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Sala, Angelo [Angelus]

1. Dates
Born: Vicenza, c. 1576
Died: Bützow, Germany, 2 October 1637
Dateinfo: Birth Uncertain
Lifespan: 61
2. Father
Occupation: Artisan
Bernhardino Sala was a spinner.
No information on the family's financial status.
3. Nationality
Birth: Italian
Career: Swiss, German, Dutch
Death: German
4. Education
Schooling: No University
Sala certainly did not attend a university. He is said to have learned chemistry in Venice.
5. Religion
Affiliation: Catholic, Calvinist
The whole family moved to Geneva in the late 16th century, converting to Calvinism. While nothing in the accounts excludes the possibility that the family was always Calvinist and moved for that reason, it seems highly unlikely.
Dragendorff, writing within a partisan Lutheran context, concludes from exclusively circumstantial evidence, that Sala must have been a Lutheran at the time of his death, when he was in the service of the Dukes of Mecklenburg-Güstow. I am not recording speculation of this sort. 6. Disciplines: Chm, Phr, Iat.
Subordinate: Med.
Sala began publishing on chemistry and medicines in about 1608-9. He published rather extensively in the genre, including a book of medications in 1624.
Early he was influenced by Paracelsus and published in the Paracelsian tradition. Later Sala became skeptical of some the Paracelsus' theories, and in his later years he strove to amalgamate Paracelsianism with Galenic medicine.
Sala's theories on chemical composition were historically important.
In 1617 he published a book on the plague and how to cope with it.
6. Scientific Disciplines
Primary: None
7. Means of Support
Primary: Medicine, Patronage
Secondary: Government, Schoolmastering
Sometime late in the 16th century Sala followed his grandfather to Geneva.
1602-12 were Sala's wanderjahren, through Switzerland and Germany. He served as physician to troops in Germany in 1610. Nothing indicates where he learned medicine.
He settled in The Hague as a physician in 1612-17.
During 1617-20 he was physician to Count Anton Günther of Oldenburg, and he supervised the pharmacies in the Count's territories. I am assuming that the supervision was a salaried governmental position.
1620-5, in Hamburg as "chymiater," which can only mean a Paracelsian physician. Sometime during his German experience, perhaps in these years, he supporoted himself in part by teaching medicine.
In 1625 he became the personal physician to Johann Albrecht, Duke of Mecklenburg-Güstow in Güstow, and then after 1636 as physician to Johann Albrecht's successor, Gustav Adolph in Bützow.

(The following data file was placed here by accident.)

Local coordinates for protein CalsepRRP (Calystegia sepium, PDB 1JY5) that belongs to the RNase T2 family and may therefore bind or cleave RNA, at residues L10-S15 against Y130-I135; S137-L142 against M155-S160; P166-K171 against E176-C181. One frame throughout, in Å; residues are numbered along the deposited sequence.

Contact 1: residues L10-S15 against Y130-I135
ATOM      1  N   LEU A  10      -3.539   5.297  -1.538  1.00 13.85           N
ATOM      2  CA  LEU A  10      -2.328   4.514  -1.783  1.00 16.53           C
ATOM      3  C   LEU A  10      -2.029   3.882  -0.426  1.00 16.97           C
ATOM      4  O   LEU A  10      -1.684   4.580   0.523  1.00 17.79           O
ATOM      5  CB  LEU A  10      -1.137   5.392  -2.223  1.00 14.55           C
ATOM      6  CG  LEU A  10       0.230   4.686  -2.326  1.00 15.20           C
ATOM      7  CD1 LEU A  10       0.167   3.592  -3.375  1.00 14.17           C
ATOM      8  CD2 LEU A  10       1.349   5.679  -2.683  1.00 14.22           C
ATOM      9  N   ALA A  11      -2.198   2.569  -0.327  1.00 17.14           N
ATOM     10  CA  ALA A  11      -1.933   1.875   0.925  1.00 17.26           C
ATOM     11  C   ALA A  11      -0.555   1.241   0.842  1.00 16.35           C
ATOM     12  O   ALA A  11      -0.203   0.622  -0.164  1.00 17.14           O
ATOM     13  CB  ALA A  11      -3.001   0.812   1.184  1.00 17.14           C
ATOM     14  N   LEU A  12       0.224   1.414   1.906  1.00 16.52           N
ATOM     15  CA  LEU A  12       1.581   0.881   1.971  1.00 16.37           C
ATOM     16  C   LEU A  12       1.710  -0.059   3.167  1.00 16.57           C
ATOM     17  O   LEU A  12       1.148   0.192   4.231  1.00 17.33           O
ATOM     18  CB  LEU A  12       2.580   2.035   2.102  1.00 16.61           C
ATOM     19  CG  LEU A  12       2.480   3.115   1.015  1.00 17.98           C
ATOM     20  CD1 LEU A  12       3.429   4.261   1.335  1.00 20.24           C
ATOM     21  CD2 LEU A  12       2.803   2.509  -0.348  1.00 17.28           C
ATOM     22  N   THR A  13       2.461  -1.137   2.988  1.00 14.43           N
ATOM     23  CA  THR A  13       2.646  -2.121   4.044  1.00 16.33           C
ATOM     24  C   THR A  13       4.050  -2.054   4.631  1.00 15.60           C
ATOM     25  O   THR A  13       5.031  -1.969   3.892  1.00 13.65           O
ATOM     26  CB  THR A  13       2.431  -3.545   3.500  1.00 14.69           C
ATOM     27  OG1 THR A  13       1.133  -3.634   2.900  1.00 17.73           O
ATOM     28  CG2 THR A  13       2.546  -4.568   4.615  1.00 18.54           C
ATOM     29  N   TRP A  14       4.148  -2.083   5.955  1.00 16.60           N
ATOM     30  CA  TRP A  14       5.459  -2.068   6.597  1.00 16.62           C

Note that Sala, the uneducated son of a spinner, did well enough that his son, Kammerpräsident of Güstow sought ennoblement and his great grandson was named a Count of the Empire in the 18th century.
8. Patronage
Types: Aristrocrat, Court Official
Sala was physician to Count Anton Günther of Oldenbuurg, to whom he dedicated Aphorismen, 1619.
He spent the last twelve years of his life in the service of the Dukes of Mechlenburg-Güstow.
9. Technological Involvement
Types: Medical Practice, Pharmacology
10. Scientific Societies
Memberships: None
  1. Karl von Buchka, "Angelus Sala (1576-1637)," Archiv für die Gesichichte der Naturwissenschaften und der Technik, 6 (1913), 20-6.
  2. G. Dragendorff, "Angelus Sala, Leibarzt des Herzogs Johann Albrecht von Mecklenburg-Güstow, seine Bedeutung für Medizin und Chemie," Jahrbücher des Vereins für mechlenburgische Geschichte und Altertumskunde, 61 (1896), 165-81.
  3. R.P. Multhauf, The Origins of Chemistry, (London, 1966), 161-2.
  4. J.R. Partington, A History of Chemistry, (London 1961), 2, 276- 80.
Not Available and Not Consulted
  1. Georg Friedrich August Blanck, Angelus Sala, sein Leben und seine Werke, (Schwerin, 1883). This book, which the DSB touts as the only reliable source on Sala, does not appear to exist in the United States.
  2. Biographical sketch in G.F.A. Blanck, Die mechlenburgischen Ärtze von den Ältesten Zeiten bis zur Gegenwart, (Schwerin 1929), p. 83.
  3. Robert Capobus, Angelus Sala, (Berlin, 1933).
  4. A. Cossa, Angelo Sala, medico e chimico vicentino del secolo XVII, (Vicenza, 1894).
Compiled by:
Richard S. Westfall
Department of History and Philosophy of Science
Indiana University

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©1995 Al Van Helden
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